Shichigosan is an annual Japanese festival to celebrate on November 15th.

About Shichigosan (Seven-Five-Three Ceremony-七五三)

Shichigosan is an annual Japanese festival to celebrate a milestone in life by visiting a shrine to appreciate the growth of 3 year old (boys and girls), 5 year old (boys) and 7 year old (girls), which is an important milestone in their childhood.

In Japan, on November 15th, children who have turned 3, 5, and 7 years old can be seen wearing sundresses and visiting shrines. At the shrine, they can have a purification ceremony to ward off bad luck, or buy Chitose candy and take a commemorative photo.

The beginning of Shichigosan, Seven-Five-Three Ceremony

Shichigosan has its roots in the rituals of “hair placement, Kamioki”, “Japanese traditional ceremonial dress wearing, Hakamagi”, and “untying of the obi, Obitoki” that have been practiced in the courts and samurai families since the late Middle Ages. Since the Edo period, boys have been celebrating at the ages of three and five years old and girls at three and seven years old.

In the old days, the death rate of infants was so high that they were said to be “God’s children until the age of seven,” so they celebrated their safe upbringing at each milestone and prayed for their healthy growth thereafter.

The three rituals became one in the latter part of the Edo period, and later spread to become what they are today.

The ceremony of Shichigosan

3 years old : The ceremony of hair placement, Kamioki.

It’s a celebration of the growth from baby to child. It is a festive ritual for both boys and girls. baby used to shave their hair until baby was three years old, and baby started growing it out after the ceremony.

5 years old : The ceremony of Japanese traditional ceremonial dress wearing, Hakamagi.

This is a boy’s festive ritual, celebrating the growth from child to boy and wearing hakama, Japanese traditional ceremonial dress, for the first time.

7 years old : The ceremony of untying of Obi, Obitoki.

It is a celebration of the growth of child to girl. It changes from a kimono with a string for child to a kimono with an obi knot for girl.

Generally, Shichigosan celebrations are held in the year of counting (the term the mother is in her belly is counted as one year, and the day of birth is one year old, with two years old on next New Year’s Day), but nowadays there are more and more celebrations that don’t stick to the year of counting, such as taking the growth of the child into consideration, or having siblings celebrate together.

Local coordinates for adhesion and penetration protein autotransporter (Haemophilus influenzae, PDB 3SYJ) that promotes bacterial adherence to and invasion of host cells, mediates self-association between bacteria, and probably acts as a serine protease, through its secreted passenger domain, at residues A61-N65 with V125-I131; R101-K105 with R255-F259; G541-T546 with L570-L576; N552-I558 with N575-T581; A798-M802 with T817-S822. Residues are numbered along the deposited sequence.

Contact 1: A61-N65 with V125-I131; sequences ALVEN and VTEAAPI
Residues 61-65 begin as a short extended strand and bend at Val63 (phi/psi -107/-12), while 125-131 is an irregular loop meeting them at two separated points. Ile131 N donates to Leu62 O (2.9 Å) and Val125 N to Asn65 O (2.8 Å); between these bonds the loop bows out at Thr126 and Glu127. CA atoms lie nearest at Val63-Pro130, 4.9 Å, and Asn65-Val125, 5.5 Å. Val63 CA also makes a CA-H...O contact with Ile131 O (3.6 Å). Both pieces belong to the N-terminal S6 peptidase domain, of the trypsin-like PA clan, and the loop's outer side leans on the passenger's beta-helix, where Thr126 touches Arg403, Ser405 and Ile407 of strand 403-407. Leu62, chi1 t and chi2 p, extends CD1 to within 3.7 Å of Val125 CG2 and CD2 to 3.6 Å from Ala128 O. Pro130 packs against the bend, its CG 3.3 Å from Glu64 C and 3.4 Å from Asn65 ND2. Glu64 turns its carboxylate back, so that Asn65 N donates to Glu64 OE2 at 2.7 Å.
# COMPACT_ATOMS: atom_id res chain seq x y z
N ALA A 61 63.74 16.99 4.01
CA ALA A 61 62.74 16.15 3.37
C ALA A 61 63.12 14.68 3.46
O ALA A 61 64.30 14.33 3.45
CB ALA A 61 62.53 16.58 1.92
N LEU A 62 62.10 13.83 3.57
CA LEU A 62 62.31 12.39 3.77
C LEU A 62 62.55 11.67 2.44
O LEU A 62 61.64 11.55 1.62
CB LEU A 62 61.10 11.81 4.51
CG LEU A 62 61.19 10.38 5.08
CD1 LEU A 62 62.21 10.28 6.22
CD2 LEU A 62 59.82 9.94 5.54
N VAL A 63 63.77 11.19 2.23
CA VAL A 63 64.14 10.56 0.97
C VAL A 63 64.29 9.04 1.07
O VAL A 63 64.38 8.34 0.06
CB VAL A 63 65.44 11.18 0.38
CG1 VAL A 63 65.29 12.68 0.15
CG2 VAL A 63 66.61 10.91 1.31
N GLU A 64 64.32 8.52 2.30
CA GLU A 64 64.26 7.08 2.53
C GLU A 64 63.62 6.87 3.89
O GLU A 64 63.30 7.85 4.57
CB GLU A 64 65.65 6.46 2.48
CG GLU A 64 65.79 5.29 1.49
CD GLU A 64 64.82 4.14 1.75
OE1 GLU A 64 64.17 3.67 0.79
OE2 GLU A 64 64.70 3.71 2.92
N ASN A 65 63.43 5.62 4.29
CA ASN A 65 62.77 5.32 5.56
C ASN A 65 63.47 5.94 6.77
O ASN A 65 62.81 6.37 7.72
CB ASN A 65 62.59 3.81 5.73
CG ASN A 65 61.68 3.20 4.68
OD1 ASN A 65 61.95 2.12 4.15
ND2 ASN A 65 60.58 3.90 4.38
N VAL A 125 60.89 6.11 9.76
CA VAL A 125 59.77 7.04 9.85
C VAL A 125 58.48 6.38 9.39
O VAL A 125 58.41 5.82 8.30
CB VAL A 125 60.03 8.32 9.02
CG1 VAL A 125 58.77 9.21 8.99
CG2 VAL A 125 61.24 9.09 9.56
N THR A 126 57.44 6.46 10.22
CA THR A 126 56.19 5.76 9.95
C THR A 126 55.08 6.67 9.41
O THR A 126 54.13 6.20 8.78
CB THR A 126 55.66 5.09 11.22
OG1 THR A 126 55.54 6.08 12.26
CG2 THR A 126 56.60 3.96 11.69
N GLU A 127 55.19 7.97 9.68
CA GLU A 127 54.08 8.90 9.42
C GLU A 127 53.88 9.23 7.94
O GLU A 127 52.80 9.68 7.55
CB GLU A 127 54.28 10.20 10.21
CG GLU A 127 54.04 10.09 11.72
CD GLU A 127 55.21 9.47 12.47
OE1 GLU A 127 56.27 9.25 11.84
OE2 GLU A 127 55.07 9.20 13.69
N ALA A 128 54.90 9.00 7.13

Why is Shichigosan celebrated on November 15th?

The reason why Shichigosan was set on November 15th was because the day was considered to be a best luck day for everything, but nowadays it is often celebrated on a holiday around the 15th, and in the northern regions of Japan, it is sometimes held in October to avoid the cold weather.

In the Edo period, the fifth shogun, Tsunayoshi Tokugawa, held a ceremony to pray for the safe growth of his eldest son, who had a weak constitution, on November 15th, and this ceremony is said to have taken root in the public.

There is also a theory that November is the month of autumn harvest, which is a month of good fortune, so the number 3, 5 and 7 were added to make it 15th.

Nowadays, however, many people don’t care about the 15th, but choose the good luck day from October to November when the family will be together.

The attire of Shichigosan

Japanese costumes are also the origin of Shichigosan, making girls look cuter and boys look more dignified, and western costumes are also popular.
More and more people are going to visit the shrine in gorgeous Japanese costumes for rent, and people are going to have a family dinner party in western costumes that are easy for the children to wear.

In addition, the dress of attendants (father, mother, etc.) is also basically formal.

Chitose candy, Chitose ame

Chitose candy is made by pulling and stretching, so it is a red and white long candy with good omen, which is associated with long life. The bags are decorated with auspicious motifs of crane, turtles and pine, bamboo and plums, and the name “Chitose” (1,000 years) is also auspicious, so it is customary to carry a bag of Chitose candy on the Shichigosan.

There are many theories about the origin of Chitose candy, but in the Edo period (1603-1868), when the Shichigosan event was popularized, Chitose candy already existed.
When we see a child holding a long bag of Chitose candy and being held the hand by his or her father or mother, we feel happy to see how cute he or she is.


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